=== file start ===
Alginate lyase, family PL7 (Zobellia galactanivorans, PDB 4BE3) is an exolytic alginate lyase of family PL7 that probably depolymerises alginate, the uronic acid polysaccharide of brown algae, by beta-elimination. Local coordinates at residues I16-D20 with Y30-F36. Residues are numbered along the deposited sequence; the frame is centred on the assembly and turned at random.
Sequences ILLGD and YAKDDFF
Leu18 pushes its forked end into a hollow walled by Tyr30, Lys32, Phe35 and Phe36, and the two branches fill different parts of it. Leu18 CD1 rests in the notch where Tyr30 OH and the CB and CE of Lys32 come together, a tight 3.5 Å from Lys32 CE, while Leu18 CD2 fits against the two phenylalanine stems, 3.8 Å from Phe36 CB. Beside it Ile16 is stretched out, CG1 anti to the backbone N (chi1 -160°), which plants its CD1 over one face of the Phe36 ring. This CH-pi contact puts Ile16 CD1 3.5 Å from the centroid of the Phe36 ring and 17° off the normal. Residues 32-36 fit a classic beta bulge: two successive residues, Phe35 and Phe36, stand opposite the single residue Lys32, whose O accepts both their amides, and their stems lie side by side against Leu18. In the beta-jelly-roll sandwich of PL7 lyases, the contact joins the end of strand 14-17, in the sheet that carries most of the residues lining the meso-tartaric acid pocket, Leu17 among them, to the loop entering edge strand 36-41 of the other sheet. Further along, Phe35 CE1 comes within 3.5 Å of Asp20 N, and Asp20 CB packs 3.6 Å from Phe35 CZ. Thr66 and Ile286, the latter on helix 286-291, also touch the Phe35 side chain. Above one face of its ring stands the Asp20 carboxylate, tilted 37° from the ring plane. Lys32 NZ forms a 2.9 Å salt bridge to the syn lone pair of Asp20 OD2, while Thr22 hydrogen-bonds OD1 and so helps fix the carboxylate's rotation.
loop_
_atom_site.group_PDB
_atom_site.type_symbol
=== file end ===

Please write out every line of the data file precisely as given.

Alginate lyase, family PL7 (Zobellia galactanivorans, PDB 4BE3) is an exolytic alginate lyase of family PL7 that probably depolymerises alginate, the uronic acid polysaccharide of brown algae, by beta-elimination. Local coordinates at residues I16-D20 with Y30-F36. Residues are numbered along the deposited sequence; the frame is centred on the assembly and turned at random.
Sequences ILLGD and YAKDDFF
Leu18 pushes its forked end into a hollow walled by Tyr30, Lys32, Phe35 and Phe36, and the two branches fill different parts of it. Leu18 CD1 rests in the notch where Tyr30 OH and the CB and CE of Lys32 come together, a tight 3.5 Å from Lys32 CE, while Leu18 CD2 fits against the two phenylalanine stems, 3.8 Å from Phe36 CB. Beside it Ile16 is stretched out, CG1 anti to the backbone N (chi1 -160°), which plants its CD1 over one face of the Phe36 ring. This CH-pi contact puts Ile16 CD1 3.5 Å from the centroid of the Phe36 ring and 17° off the normal. Residues 32-36 fit a classic beta bulge: two successive residues, Phe35 and Phe36, stand opposite the single residue Lys32, whose O accepts both their amides, and their stems lie side by side against Leu18. In the beta-jelly-roll sandwich of PL7 lyases, the contact joins the end of strand 14-17, in the sheet that carries most of the residues lining the meso-tartaric acid pocket, Leu17 among them, to the loop entering edge strand 36-41 of the other sheet. Further along, Phe35 CE1 comes within 3.5 Å of Asp20 N, and Asp20 CB packs 3.6 Å from Phe35 CZ. Thr66 and Ile286, the latter on helix 286-291, also touch the Phe35 side chain. Above one face of its ring stands the Asp20 carboxylate, tilted 37° from the ring plane. Lys32 NZ forms a 2.9 Å salt bridge to the syn lone pair of Asp20 OD2, while Thr22 hydrogen-bonds OD1 and so helps fix the carboxylate's rotation.
loop_
_atom_site.group_PDB
_atom_site.type_symbol